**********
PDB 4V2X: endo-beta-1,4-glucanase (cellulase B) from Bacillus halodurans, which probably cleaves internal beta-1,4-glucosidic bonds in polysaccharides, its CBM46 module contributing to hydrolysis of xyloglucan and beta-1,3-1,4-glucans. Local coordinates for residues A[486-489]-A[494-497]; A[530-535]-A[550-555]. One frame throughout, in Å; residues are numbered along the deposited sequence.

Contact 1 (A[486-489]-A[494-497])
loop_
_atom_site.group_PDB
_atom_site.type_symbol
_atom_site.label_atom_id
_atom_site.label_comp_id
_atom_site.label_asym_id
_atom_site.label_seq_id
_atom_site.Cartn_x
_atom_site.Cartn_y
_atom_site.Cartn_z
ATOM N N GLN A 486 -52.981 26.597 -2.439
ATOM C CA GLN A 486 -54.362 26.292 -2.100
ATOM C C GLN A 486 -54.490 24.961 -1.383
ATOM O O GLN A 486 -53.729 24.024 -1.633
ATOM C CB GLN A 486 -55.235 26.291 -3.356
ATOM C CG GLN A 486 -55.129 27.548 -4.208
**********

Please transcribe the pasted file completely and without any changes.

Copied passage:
PDB 4V2X: endo-beta-1,4-glucanase (cellulase B) from Bacillus halodurans, which probably cleaves internal beta-1,4-glucosidic bonds in polysaccharides, its CBM46 module contributing to hydrolysis of xyloglucan and beta-1,3-1,4-glucans. Local coordinates for residues A[486-489]-A[494-497]; A[530-535]-A[550-555]. One frame throughout, in Å; residues are numbered along the deposited sequence.

Contact 1 (A[486-489]-A[494-497])
loop_
_atom_site.group_PDB
_atom_site.type_symbol
_atom_site.label_atom_id
_atom_site.label_comp_id
_atom_site.label_asym_id
_atom_site.label_seq_id
_atom_site.Cartn_x
_atom_site.Cartn_y
_atom_site.Cartn_z
ATOM N N GLN A 486 -52.981 26.597 -2.439
ATOM C CA GLN A 486 -54.362 26.292 -2.100
ATOM C C GLN A 486 -54.490 24.961 -1.383
ATOM O O GLN A 486 -53.729 24.024 -1.633
ATOM C CB GLN A 486 -55.235 26.291 -3.356
ATOM C CG GLN A 486 -55.129 27.548 -4.208